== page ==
Saturday, July 16, 2011

Lessons From The Road

July 16, 2011

I saw a wide swath of the Southwest in the last six days, from Texas to New Mexico and back to Arizona. Road trips always give me a fresh perspective on the world. For me, seeing other towns, other people's homes, different communities of artists, cowboys and even renegade lawyers, helps me understand what others are doing to cope and survive and what some are doing to fly high. In some cases, very, very high.

Random notes from the road: if your art space is cluttered and narrow, that's how you will paint and that's what your paintings will look like. You need to keep things wide open and make space to paint big. Thank you Buckeye Blake.

I admire bold honesty, especially in the world of commerce. When a Southern California art gallery called and relayed a question from a prospective buyer, "Was the painting of Doc Holliday painted by a Native American," Thom Ross told the gallery to tell the customer, "No, tell them it was painted by a bigoted Jew." Thanks Thom Ross!

I enjoy brash and honest people, but sometimes you can be too outspoken. A certain artist friend of mine was in his favorite Seattle bar and the Japanese bartender started going off on the American atrocities in Hiroshima and Nagasaki, and my friend asked the bartender if he was familiar with the "Rape of Nanking," in China, when Japanese soldiers slaughtered an equal amount of Chinese. My friend was told to never come back to the bar. My friend also admitted he has been kicked out of four bars and one restaurant in his old Seattle neighborhood. Lesson? When it comes to being brutally honest and outspoken, choose your battles (especially if you like the food in the restaurant). Thanks Thom Ross!

If you want a killer Manhattan and a taste of elk meat chaser, check out the upstairs bar in the Coyote Cafe in Santa Fe. Thank you Ken Amorosano!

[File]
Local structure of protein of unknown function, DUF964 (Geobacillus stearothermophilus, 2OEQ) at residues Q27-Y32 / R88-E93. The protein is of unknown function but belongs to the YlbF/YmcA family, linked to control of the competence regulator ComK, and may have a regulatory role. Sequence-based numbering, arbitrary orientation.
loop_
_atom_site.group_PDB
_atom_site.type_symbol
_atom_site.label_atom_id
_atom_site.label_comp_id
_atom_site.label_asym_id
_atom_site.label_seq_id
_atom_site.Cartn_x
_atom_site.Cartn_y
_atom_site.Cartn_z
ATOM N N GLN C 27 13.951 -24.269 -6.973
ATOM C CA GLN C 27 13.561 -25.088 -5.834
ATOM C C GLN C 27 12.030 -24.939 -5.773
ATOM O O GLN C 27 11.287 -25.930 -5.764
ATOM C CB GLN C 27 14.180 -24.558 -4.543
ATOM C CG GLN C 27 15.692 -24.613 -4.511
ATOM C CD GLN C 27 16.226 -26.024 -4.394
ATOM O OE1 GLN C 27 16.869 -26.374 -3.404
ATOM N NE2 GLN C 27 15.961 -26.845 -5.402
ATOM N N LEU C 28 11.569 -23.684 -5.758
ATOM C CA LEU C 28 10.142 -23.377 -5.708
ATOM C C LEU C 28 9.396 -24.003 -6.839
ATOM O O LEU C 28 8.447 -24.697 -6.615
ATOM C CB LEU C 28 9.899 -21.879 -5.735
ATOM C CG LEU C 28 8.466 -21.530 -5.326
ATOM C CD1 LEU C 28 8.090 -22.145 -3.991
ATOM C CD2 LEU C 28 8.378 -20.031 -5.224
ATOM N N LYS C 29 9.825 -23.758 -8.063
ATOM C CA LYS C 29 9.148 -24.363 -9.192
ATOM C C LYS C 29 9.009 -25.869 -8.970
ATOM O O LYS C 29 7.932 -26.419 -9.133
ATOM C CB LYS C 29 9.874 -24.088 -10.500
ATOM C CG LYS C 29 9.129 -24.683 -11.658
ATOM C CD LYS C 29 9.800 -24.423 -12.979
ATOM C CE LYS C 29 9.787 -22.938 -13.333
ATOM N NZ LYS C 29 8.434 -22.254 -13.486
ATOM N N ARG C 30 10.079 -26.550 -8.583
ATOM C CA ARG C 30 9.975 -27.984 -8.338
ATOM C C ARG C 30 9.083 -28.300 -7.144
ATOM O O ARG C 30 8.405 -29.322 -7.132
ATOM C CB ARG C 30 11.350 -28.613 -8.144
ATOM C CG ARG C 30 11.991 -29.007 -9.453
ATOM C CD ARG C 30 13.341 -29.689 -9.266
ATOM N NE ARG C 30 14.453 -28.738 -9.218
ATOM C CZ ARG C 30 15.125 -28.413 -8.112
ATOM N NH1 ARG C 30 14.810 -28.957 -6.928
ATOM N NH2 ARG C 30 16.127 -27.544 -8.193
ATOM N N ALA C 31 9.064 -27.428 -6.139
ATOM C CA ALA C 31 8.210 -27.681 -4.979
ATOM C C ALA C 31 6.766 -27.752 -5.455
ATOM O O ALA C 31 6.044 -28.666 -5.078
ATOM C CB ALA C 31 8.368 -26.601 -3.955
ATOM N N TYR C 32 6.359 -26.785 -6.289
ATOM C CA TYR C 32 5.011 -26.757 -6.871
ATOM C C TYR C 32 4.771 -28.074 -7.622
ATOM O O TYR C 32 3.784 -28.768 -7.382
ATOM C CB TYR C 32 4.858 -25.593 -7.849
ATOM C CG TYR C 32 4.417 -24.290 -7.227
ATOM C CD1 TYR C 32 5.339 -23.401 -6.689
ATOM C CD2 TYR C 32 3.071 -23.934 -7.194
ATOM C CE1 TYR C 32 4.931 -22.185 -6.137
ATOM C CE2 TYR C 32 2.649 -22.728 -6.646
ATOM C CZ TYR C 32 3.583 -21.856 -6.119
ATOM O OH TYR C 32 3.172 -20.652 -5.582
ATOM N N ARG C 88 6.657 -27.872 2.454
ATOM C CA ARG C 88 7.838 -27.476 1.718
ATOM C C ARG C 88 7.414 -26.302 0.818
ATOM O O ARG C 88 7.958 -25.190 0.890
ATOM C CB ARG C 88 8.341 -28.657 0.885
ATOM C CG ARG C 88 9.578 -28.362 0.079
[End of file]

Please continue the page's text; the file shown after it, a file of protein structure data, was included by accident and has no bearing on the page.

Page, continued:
Tequila can be a powerful muse, and can lead to a lawyer attacking an 85 foot wall with a charcoal briquette, illustrating the stations of the Billy the Kid cross, I mean story. Thank you Rocky Aragon!

If critics and fellow artists start sniping at you for your success, make paintings with targets on them, just to rub it in. Thanks Donna Howell-Sickles!

If a minister at the Billy requiem takes twenty minutes to read a book report about Billy the Kid complete with every myth about the Kid that we today know to be untrue, thank him and make a gentle jab at the fact that yes, Billy was a choir boy who loved his mother, but that there are other attributes about him that make him appealing as well. So mature, and oh, so gracious. Thank you Paul Andrew Hutton!

If the locals at one of the last surviving coffee shops in Vernon, Texas asks you to play a high-low coffee game, by all means play. You will learn something about small towns and Texas good ol' boys. Thank you Buddy and Joe Chat and the Perkem' Up Coffee Shoppe!

"Civilization is a movement and not a condition, a voyage and not a harbor."
—Arnold Joseph Toynbee

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